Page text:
Payrolls grow at fastest pace in 4 months

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America’s employers added 262,000 jobs in February, the best showing in four months, although the surge in hiring was not enough to accommodate a wave of job seekers that sent the jobless rate slightly higher.

Stock prices soared on the news, which was better than expected, even though the unemployment rate rose to 5.4 percent from 5.2 percent in January, according to the Labor Department report released Friday.

"The stock market had to love the number," said John Silvia, chief economist for Wachovia Securities. "They got exactly what they wanted. ... It's very positive for the overall economy."

The Dow Jones industrial average rose more than 100 points to close at its highest level in nearly four years.

Investors were heartened that while hiring increased other figures in the employment report showed there is little danger of wage inflation that would force the Federal Reserve to raise interest rates more aggressively, analysts said.

"On the one hand the Fed needs to hike rates to match the strength in the economy. On the other hand they don’t need to be in any hurry," said Ethan Harris, chief U.S. economist for Lehman Bros.

Most analysts said they did not expect employment to continue growing at February's pace, but the results were a relief after a string of subpar reports in an economic expansion that has been marked by cautious hiring. Since mid-2004, the economy has added an average 160,000 jobs a month, only a bit more than is needed to keep up with the nation's growing labor force.

The February results probably were boosted in part by a snap-back after bad weather dampened construction hiring earlier in the year, but Harris pointed out that other figures including weekly jobless claims show an increasing demand for labor across a number of industries.

"If you look broadly, it does seem there is a legitimate pickup going on in the job market," he said.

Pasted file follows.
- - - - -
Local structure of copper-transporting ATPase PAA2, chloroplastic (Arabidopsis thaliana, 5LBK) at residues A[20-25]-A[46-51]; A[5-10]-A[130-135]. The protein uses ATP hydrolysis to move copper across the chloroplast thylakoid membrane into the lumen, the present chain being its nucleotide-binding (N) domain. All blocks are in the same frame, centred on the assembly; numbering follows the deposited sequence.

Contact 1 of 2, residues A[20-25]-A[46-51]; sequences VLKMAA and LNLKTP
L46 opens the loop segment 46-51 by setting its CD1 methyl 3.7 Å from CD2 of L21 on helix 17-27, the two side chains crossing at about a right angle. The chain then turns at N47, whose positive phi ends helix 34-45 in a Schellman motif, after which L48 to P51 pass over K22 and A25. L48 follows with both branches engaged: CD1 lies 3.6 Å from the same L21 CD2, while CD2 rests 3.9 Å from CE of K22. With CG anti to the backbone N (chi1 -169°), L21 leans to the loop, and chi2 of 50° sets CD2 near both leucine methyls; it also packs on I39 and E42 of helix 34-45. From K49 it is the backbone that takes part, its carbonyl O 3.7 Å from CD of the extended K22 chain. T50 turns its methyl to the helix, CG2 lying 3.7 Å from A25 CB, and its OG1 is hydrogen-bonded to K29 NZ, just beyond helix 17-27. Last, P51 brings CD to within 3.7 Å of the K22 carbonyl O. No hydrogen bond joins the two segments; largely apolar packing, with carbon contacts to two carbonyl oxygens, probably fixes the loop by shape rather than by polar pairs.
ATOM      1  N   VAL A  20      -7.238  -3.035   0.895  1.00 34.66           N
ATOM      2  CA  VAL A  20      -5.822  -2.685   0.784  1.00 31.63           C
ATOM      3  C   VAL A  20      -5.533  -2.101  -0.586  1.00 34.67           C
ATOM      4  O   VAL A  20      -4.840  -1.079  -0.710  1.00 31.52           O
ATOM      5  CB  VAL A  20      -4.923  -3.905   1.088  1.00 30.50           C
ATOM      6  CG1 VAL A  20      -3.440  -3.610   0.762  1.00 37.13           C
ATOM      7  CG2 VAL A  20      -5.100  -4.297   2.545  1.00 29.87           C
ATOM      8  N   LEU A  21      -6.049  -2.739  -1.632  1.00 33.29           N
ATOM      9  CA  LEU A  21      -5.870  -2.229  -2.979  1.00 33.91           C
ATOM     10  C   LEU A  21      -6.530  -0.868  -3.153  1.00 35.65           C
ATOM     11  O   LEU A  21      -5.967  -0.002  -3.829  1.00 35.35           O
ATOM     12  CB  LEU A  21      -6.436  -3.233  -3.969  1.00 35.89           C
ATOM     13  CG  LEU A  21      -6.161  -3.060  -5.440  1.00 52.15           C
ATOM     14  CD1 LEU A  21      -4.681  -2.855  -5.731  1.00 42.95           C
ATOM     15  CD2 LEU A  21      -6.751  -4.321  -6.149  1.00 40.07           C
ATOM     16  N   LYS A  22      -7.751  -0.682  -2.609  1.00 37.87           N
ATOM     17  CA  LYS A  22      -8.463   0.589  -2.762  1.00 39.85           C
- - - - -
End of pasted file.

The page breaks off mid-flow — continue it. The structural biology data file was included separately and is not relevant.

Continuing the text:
The latest snapshot of the country’s employment climate showed job gains across a range of industries — from manufacturing and construction to retail and business services.

The manufacturing sector, which has been hit hard by job losses since the recession of 2001, added 20,000 positions last month. Construction firms added 30,000, retailers added 30,000, and professional and business services boosted employment by 81,000, up from 24,000 in January.

Workers’ average weekly earnings held steady in February at $535.83, unchanged from January’s figure.

Joel Naroff of Naroff Economic Advisors said the flat wages — along with the increase in the unemployment rate — show there are still plenty of people looking for work.

"If businesses were having trouble getting workers, we wouldn't have flat wages," he said.

Goldman Sachs chief U.S. economist Bill Dudley said the latest economic reports were "made to order" for Fed Chairman Alan Greenspan and his campaign to steadily raise short-term interest rates from last year's historically low levels.

The Greenspan-led Fed has hiked its benchmark overnight rate a quarter-point at each of the last six meetings of policy-makers, and analysts expect another half-dozen increases before the current cycle ends. The Fed is almost certain to raise rates by another quarter-point at the next scheduled meeting March 22, analysts  say.

There is "nothing here to warrant the Fed having to tighten aggressively," said David Rosenberg, chief North American economist Merrill Lynch.

The rise in the unemployment rate came in part as more job-seekers streamed back into the market.

The unemployment rate is calculated from a separate statistical survey than the payroll figures. Thus, they can offer somewhat different pictures of what is happening in the labor market.

In other economic news, U.S. factories saw orders for goods rise by 0.2 percent in January, following a 0.5 percent rise in December. Gains in January reflected stronger demand for “non-durable” goods, such as food, leather products and chemicals.

Economists believe the economy in the January-to-March quarter is growing at a rate of around 4 percent, which would be a sufficient pace to spur solid job creation.